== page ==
Harvey Weinstein Convicted of Three Sex Crimes

From a Wall Street Journal story by Christine Mai-Duc and Erich Schwartzel headlined “Harvey Weinstein Convicted of Three Sex Crimes in California”:

Disgraced film producer Harvey Weinstein was convicted Monday of three counts of sexual assault and related crimes in Los Angeles and acquitted of another. The jury failed to reach a verdict on three other counts.

Mr. Weinstein, once one of the most powerful men in the movie business, was convicted of forcible oral copulation, sexual penetration with a foreign object, and rape, all against the same woman. He was acquitted of one count of sexual battery by restraint against a different woman.

The charges on which the jury didn’t reach a verdict include additional counts of sexual battery by restraint, forcible oral copulation and rape against two additional women.

Mr. Weinstein is already a convicted sex offender, having been found guilty of rape and criminal sexual assault in 2020 in New York. During that trial, he was acquitted of charges related to predatory sexual assault.

He could face decades in prison in California, along with the 23 years to which he was sentenced in New York. The jury will hear additional arguments Tuesday that could help determine the length of his sentence in California.

One of the accusers whose charge against Mr. Weinstein wasn’t decided by the jury was Jennifer Siebel Newsom, the wife of California Gov. Gavin Newsom.

In a statement, Ms. Siebel Newsom said, “Harvey Weinstein will never be able to rape another woman. He will spend the rest of his life behind bars where he belongs.”

As the co-founder of Miramax and Weinstein Co., Mr. Weinstein patented the art-house hit, producing such movies as “Pulp Fiction” and “Shakespeare in Love,” which racked up awards and box-office sales. He is one of the few modern-day producers to have become a household name.

Mr. Weinstein saw his empire collapse following allegations of sexual harassment published in 2017 by the New York Times and the New Yorker. The articles led to a movement known as #MeToo, as women shared stories of sexual assaults in the workplace and beyond.

Mr. Weinstein’s trial in Los Angeles County Superior Court involved allegations of sexual assault brought by five women they said occurred between 2004 and 2013. He was initially indicted on 11 counts, but Judge Lisa Lench dismissed four counts—two each of rape and forcible oral copulation—after prosecutors declined to pursue allegations involving a woman identified as Jane Doe No. 5.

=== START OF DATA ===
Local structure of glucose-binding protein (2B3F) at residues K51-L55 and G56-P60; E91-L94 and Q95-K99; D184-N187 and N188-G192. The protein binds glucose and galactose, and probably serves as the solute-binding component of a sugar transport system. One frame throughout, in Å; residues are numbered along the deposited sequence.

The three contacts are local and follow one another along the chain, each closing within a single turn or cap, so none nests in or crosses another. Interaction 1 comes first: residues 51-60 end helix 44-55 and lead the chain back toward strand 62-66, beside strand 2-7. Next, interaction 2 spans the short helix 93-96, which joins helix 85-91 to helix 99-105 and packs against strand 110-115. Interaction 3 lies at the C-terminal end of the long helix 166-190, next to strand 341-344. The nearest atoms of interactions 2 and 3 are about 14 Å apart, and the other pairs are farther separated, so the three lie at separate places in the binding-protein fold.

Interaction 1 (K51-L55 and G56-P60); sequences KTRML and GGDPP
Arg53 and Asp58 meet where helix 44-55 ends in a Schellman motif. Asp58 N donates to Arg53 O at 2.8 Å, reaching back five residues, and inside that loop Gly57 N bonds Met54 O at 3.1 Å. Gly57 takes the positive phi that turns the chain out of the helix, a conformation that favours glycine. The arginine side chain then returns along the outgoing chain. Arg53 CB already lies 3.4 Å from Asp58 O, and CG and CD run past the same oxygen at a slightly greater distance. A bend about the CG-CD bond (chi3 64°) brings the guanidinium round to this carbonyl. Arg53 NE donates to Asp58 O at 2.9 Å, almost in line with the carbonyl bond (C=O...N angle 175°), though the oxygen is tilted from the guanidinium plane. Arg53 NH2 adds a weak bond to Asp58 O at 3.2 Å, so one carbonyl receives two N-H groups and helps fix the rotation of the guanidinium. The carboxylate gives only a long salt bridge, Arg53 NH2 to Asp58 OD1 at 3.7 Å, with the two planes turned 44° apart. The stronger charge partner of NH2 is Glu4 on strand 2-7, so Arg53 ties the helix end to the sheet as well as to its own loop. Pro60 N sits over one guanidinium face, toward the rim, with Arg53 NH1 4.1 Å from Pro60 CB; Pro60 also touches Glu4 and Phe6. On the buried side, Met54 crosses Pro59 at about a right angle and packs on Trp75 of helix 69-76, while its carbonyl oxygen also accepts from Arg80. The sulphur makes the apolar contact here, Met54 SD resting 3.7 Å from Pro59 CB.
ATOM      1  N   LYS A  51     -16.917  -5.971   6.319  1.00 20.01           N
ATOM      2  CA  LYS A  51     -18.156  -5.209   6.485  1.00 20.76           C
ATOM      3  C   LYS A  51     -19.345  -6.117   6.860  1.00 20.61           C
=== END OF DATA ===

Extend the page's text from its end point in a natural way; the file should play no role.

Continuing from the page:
Mr. Weinstein, 70 years old, pleaded not guilty. The defense argued that there was no physical evidence and said two of the accusers were lying and the other two were reframing consensual relationships to capitalize on the #MeToo movement.

The trial, which unfolded not far from where Mr. Weinstein once presided over red carpets, became for jurors a tour of the rarefied—and secretive—life the producer once led.

The managing director of the Peninsula Hotel in Beverly Hills, where several of Mr. Weinstein’s alleged assaults took place, testified that the producer was known to spend dozens of nights at the property each year. A receipt cited by attorneys referred to a room rate of $3,400 a night.

When a witness, a music manager, testified that a model had recounted an assault by Mr. Weinstein, the attorney asked if he had recognized the name.

“Everyone knows who Harvey Weinstein is,” he replied.

Mr. Weinstein, for his part, often sat silently in the courtroom, occasionally whispering to his attorneys. His suit hung on his gaunt frame, and his lawyer repeatedly cited his poor health.

The trial’s most high-profile witness was Ms. Newsom. She testified that Mr. Weinstein raped her nearly 20 years ago after the two had met at a party at the Toronto International Film Festival.

Years before she would become known as California’s first partner—a title she adopted after saying “first lady” wasn’t inclusive—Mrs. Siebel Newsom was a working actress and producer. In 2005, she booked a few guest roles on TV and bit parts in independent films when Mr. Weinstein allegedly approached her at a party during the Toronto festival.

“It felt like the Red Sea was parting,” she said, describing how the crowd accommodated Mr. Weinstein’s arrival. “I don’t know if it was deference or fear.”

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